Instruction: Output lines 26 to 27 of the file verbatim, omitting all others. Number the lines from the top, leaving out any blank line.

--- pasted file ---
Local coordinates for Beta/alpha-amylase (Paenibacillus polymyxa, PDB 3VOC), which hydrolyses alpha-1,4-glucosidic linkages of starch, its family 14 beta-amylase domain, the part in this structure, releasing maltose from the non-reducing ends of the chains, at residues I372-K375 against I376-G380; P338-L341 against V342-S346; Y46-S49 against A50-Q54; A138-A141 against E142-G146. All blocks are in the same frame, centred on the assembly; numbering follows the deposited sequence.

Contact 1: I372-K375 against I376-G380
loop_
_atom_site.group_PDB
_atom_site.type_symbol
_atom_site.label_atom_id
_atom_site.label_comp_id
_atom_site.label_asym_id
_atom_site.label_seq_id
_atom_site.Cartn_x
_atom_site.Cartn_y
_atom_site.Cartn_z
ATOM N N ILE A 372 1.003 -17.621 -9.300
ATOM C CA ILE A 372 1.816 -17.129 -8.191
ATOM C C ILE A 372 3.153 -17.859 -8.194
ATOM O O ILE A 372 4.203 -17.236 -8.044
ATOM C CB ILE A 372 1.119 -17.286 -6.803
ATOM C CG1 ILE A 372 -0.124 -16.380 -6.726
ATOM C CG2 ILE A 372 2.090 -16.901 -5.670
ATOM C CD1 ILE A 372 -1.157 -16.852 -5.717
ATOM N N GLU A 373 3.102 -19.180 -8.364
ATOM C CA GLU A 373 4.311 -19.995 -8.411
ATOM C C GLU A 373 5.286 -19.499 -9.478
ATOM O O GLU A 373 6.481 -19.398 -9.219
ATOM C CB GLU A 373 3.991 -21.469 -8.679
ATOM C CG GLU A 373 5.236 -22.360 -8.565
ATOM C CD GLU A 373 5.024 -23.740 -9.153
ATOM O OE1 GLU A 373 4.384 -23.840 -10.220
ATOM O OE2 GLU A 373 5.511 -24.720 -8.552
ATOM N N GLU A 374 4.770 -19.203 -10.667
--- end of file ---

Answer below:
ATOM C CG GLU A 373 5.236 -22.360 -8.565
ATOM C CD GLU A 373 5.024 -23.740 -9.153